Star Maps for Southern Africa, by Albert Jansen
Albert Jansen’s Star Maps for Southern Africa provides thorough and extensive coverage of our nights skies in the southern hemisphere, enabling readers to track stars and related spectacles throughout the year. It will remain relevant for a lifetime.
Example from Star Maps for Southern Africa:
Star Maps for Southern Africa is the first star guide of its kind in the southern hemisphere. It features 96 star maps for observing the southern skies with the naked eye, standard binoculars or a small telescope. Divided into 12 sets, the maps cover all eight principal views of the sky (N, NE, E, SE, S, SW, W, and NW) for each month of the year and for different times during each night. For each set of star maps, the reader is alerted to prominent stars and constellations visible during that period of viewing. Terms and concepts are explained and frequently asked questions are addressed. The maps are uncluttered and easy to read, drawn to a standard size on a generous scale. They enable progressive viewing of the sky at two-hourly intervals, taking into account the movement of the Earth and 'changing' views of the sky and allow 360° viewing through all compass points. They are designed to encourage readers to pencil in their own connections between stars, and to draw in and track planets and their paths. The design shows black stars on a white background to ensure clarity and ease of use at night. New Moon tables list all moonless nights, enabling readers to plan star-watching on the darkest nights. MAP SET 11: NOVEMBER AT 21 H. USE ALSO IN OCTOBER AT 23H, SEPTEMBER AT O1H, AUGUST AT 03H, JULY AT 05H. AT OTHER TIMES IN NOVEMBER, USE: SET 12 AT 23H, SET 1 AT 01 H, AND SET 2 AT 03H. The horizon now coincides with the plane of our galaxy's 'disk'. Consequently, the Milky Way is low in every direction, and the sky's summit seems to be devoid of stars. The night sky reveals that the Milky Way Galaxy is not spherical but is a flat disk (like many other galaxies). Galaxies become this shape through the interplay of gravity and rotation. The Sun and its neighbours orbit near the edge of the Milky Way Galaxy so fast that they cover a few hundred kilometres each second. Yet it takes each star a few hundred million years to complete just one orbit, because our galaxy is so huge. Looking North, you can see the constellation of Pegasus with the four stars of the Spring Square. It points the way to the constellation Andromeda, which contains our neighbouring galaxy, visible to the naked eye as a distant blur. You may see the Andromeda Galaxy better through binoculars. In the North-East, the constellation of Cetus fills a large part of the sky. All the stars in this constellation are dim, except the one named Diphda. Very low in the sky are two star clusters, the Pleiades and the Hyades in the Taurus constellation. They are real beauties when seen through binoculars. Shining low in the East is the splendid Orion constellation. See how blue Rigel contrasts with red Betelgeuse. Near Orion's Belt (three stars in a row) is the famous Nebula. Bright Sirius is visible to the right and is so close to the horizon that its vivid twinkling may frighten the naive observer. Low in the South-East, you can see Canopus. Far above is Achernar, indicating one end of the huge, meandering 'river' Eridanus. The other end of Eridanus is near Rigel in Orion. [...]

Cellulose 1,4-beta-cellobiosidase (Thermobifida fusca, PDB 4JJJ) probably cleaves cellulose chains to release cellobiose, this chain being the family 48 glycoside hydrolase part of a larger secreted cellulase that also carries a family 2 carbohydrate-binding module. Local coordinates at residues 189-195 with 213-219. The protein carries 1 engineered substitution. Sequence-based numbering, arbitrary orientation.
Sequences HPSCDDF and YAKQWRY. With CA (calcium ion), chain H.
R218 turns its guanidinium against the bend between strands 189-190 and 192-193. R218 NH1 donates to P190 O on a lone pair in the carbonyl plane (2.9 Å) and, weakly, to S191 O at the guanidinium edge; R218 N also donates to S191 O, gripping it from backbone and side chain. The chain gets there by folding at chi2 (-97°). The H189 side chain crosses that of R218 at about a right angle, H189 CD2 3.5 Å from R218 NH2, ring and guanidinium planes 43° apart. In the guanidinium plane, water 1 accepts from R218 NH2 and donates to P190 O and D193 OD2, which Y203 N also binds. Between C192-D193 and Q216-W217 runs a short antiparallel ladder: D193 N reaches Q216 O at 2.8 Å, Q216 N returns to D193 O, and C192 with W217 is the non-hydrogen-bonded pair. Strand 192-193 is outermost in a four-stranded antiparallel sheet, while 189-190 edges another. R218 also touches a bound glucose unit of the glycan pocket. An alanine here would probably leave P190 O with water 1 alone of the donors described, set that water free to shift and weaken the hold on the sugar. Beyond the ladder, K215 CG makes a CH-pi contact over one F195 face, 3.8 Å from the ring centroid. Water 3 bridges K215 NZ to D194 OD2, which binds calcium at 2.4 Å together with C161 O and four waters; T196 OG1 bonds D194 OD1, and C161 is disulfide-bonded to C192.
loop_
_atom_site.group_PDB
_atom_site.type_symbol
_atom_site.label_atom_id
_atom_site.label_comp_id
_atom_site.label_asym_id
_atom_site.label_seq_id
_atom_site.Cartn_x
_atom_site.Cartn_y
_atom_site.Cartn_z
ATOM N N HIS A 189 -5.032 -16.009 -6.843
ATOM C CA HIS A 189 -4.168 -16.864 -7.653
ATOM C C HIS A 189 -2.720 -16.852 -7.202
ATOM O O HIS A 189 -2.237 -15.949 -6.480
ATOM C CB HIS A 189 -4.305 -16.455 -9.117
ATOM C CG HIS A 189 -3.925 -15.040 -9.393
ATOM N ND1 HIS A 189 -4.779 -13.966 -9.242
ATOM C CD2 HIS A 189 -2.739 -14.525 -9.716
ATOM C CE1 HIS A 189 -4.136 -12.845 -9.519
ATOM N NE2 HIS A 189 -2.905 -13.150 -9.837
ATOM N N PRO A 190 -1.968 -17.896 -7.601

This is an excerpt from the star guide: Star Maps for Southern Africa, by Albert Jansen.
Book title: Star Maps for Southern Africa
Author: Albert Jansen
Publisher: Random House Struik
Cape Town, South Africa 2004
ISBN 9781770078352 / ISBN 978-1-77007-835-2
Softcover, 21x28 cm, 136 pages, throughout illustrated
Jansen, Albert im Namibiana-Buchangebot
Star Maps for Southern Africa is the first star guide of its kind in the southern hemisphere and features 96 star maps for observing the southern skies.
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